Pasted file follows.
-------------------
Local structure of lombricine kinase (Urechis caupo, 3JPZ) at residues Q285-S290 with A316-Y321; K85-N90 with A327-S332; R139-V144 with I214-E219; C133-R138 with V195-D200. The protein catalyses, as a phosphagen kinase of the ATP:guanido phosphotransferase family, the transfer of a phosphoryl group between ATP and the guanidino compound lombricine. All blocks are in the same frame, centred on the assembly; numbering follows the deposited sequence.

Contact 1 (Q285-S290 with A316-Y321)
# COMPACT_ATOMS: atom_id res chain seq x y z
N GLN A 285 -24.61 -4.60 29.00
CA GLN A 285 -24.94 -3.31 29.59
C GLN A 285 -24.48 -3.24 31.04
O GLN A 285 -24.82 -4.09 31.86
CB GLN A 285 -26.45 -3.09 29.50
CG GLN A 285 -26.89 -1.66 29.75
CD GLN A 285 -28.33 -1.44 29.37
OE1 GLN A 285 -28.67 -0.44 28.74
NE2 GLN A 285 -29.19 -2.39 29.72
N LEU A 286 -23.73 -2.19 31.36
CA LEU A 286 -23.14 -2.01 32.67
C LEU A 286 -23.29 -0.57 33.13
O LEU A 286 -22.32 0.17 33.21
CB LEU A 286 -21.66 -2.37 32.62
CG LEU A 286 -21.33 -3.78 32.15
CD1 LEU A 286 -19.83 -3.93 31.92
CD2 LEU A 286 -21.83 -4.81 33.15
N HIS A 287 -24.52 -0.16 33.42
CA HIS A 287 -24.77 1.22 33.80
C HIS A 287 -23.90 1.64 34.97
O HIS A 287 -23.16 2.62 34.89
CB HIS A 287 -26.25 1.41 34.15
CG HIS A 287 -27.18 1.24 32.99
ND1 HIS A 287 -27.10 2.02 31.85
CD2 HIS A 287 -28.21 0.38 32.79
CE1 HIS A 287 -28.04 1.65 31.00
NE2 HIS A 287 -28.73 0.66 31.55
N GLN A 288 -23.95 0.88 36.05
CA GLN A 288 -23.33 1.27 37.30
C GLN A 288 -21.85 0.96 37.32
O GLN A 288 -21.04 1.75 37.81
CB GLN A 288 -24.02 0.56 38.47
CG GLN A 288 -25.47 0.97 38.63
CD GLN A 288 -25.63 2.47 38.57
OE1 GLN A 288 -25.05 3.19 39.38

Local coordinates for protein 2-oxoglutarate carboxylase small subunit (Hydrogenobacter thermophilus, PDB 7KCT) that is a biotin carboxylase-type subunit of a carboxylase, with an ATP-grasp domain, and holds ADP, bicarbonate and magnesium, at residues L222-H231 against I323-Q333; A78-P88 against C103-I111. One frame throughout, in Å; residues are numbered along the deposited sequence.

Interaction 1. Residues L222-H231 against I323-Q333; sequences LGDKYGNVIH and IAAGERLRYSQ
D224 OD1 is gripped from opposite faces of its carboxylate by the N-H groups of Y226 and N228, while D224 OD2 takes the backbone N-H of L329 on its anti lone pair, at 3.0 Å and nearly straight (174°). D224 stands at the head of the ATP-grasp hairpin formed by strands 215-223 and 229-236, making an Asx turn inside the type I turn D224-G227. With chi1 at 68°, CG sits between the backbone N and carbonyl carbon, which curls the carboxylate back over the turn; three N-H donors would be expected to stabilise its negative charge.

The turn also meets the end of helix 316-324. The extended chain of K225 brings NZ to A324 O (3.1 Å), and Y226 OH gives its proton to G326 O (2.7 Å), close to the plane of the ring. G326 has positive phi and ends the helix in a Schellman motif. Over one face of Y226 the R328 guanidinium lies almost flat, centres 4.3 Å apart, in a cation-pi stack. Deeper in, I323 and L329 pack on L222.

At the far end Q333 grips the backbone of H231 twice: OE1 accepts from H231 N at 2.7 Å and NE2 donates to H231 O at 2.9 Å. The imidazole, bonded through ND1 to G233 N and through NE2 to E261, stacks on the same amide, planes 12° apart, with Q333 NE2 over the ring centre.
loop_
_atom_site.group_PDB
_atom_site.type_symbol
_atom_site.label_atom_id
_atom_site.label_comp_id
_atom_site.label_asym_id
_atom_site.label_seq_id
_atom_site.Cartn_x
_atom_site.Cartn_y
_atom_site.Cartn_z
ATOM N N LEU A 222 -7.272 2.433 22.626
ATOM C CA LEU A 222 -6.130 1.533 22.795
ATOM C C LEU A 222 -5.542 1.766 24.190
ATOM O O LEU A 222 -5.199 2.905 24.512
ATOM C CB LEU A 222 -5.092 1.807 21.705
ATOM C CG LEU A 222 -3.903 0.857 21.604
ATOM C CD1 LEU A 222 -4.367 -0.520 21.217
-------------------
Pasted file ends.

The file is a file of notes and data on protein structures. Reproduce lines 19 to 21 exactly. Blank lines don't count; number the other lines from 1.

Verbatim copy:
CD1 LEU A 286 -19.83 -3.93 31.92
CD2 LEU A 286 -21.83 -4.81 33.15
N HIS A 287 -24.52 -0.16 33.42